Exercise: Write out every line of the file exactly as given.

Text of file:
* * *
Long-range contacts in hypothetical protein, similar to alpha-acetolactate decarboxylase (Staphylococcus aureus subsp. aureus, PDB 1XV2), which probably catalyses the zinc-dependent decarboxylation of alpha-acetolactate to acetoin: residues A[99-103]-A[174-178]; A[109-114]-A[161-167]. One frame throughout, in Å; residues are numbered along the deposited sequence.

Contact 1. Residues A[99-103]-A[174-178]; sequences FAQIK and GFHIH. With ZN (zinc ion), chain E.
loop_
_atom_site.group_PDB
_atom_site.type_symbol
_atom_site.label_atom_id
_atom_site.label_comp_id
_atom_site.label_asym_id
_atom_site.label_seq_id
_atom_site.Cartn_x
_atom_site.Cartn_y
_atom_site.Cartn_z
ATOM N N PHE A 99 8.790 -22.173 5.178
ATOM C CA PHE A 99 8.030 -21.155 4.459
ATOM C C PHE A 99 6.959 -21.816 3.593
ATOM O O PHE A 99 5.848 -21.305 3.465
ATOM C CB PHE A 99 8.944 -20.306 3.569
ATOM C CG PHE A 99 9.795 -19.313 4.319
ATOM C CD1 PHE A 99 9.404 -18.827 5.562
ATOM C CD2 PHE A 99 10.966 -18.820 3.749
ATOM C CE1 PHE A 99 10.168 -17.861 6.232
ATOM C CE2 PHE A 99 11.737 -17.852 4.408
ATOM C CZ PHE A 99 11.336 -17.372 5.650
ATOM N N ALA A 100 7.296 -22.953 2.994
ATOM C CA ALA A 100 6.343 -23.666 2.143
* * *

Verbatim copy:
Long-range contacts in hypothetical protein, similar to alpha-acetolactate decarboxylase (Staphylococcus aureus subsp. aureus, PDB 1XV2), which probably catalyses the zinc-dependent decarboxylation of alpha-acetolactate to acetoin: residues A[99-103]-A[174-178]; A[109-114]-A[161-167]. One frame throughout, in Å; residues are numbered along the deposited sequence.

Contact 1. Residues A[99-103]-A[174-178]; sequences FAQIK and GFHIH. With ZN (zinc ion), chain E.
loop_
_atom_site.group_PDB
_atom_site.type_symbol
_atom_site.label_atom_id
_atom_site.label_comp_id
_atom_site.label_asym_id
_atom_site.label_seq_id
_atom_site.Cartn_x
_atom_site.Cartn_y
_atom_site.Cartn_z
ATOM N N PHE A 99 8.790 -22.173 5.178
ATOM C CA PHE A 99 8.030 -21.155 4.459
ATOM C C PHE A 99 6.959 -21.816 3.593
ATOM O O PHE A 99 5.848 -21.305 3.465
ATOM C CB PHE A 99 8.944 -20.306 3.569
ATOM C CG PHE A 99 9.795 -19.313 4.319
ATOM C CD1 PHE A 99 9.404 -18.827 5.562
ATOM C CD2 PHE A 99 10.966 -18.820 3.749
ATOM C CE1 PHE A 99 10.168 -17.861 6.232
ATOM C CE2 PHE A 99 11.737 -17.852 4.408
ATOM C CZ PHE A 99 11.336 -17.372 5.650
ATOM N N ALA A 100 7.296 -22.953 2.994
ATOM C CA ALA A 100 6.343 -23.666 2.143